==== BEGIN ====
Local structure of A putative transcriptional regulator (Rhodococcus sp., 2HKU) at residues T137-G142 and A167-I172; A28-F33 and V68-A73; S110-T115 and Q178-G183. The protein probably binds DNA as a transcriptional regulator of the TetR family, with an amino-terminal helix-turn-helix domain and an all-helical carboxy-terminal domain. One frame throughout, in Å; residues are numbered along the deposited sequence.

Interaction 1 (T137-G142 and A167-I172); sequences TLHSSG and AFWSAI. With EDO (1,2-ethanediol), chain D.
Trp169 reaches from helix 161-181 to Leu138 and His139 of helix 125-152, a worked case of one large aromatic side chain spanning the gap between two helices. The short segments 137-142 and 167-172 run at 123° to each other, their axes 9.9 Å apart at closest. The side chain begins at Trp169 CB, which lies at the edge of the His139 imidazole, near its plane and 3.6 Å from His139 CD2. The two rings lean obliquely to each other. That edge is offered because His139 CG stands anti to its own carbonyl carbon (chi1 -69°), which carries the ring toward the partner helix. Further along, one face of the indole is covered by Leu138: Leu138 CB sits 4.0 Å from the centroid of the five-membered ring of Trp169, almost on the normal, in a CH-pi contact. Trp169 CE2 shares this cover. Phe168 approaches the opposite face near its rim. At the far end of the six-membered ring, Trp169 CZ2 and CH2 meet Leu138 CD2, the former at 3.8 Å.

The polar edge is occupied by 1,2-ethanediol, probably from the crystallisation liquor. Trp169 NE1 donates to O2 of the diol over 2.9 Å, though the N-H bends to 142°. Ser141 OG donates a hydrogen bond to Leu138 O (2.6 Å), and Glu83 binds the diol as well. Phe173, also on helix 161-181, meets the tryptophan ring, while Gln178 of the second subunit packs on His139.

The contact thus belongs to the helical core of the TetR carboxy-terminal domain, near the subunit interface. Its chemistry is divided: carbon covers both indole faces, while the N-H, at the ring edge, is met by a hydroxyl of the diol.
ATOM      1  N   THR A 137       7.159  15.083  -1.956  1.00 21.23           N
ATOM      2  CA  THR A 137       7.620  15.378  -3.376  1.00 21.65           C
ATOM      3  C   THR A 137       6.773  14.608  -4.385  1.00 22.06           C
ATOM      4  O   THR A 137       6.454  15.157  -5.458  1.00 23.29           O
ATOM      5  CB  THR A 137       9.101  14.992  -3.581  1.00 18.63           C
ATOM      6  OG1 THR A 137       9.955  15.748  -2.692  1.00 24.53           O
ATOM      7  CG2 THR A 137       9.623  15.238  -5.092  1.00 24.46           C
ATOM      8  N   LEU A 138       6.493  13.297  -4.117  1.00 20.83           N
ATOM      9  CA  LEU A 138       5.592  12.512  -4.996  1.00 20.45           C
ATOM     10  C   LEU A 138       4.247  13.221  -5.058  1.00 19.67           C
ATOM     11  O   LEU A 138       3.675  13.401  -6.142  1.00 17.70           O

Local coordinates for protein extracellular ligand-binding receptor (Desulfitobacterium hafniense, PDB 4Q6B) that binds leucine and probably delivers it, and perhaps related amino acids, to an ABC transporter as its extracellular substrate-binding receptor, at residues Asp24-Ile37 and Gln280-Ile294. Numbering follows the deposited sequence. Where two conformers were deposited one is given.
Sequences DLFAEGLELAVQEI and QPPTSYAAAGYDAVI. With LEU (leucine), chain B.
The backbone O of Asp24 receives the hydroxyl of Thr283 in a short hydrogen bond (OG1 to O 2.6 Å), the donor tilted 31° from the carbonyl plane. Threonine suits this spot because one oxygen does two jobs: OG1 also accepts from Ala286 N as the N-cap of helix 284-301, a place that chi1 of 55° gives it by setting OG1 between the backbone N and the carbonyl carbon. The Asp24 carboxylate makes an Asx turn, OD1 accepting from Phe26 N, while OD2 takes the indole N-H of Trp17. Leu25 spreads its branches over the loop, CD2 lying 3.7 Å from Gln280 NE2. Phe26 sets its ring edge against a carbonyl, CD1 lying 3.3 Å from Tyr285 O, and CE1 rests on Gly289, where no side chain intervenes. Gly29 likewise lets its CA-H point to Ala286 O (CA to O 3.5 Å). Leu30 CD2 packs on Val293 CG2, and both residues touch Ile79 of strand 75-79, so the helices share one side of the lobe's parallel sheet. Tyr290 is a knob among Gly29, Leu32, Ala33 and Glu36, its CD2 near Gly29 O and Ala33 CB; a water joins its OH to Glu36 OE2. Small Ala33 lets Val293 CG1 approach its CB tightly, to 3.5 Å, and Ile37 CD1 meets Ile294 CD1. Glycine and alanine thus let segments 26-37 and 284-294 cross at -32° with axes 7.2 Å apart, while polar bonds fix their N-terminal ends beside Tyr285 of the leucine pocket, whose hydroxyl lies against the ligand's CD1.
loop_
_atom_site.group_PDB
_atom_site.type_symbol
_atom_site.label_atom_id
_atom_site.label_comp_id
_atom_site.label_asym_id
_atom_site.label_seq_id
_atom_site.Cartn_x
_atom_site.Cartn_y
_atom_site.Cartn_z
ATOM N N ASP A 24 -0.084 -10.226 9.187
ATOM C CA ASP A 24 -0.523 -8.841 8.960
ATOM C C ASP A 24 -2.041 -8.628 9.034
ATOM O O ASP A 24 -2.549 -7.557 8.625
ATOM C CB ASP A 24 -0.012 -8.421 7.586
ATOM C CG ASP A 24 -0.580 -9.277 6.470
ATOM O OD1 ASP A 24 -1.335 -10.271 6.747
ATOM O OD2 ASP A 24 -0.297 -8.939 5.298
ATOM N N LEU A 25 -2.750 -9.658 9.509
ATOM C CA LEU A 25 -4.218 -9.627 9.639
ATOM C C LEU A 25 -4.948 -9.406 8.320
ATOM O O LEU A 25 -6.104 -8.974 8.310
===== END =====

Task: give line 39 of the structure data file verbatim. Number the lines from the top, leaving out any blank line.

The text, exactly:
ATOM C CA LEU A 25 -4.218 -9.627 9.639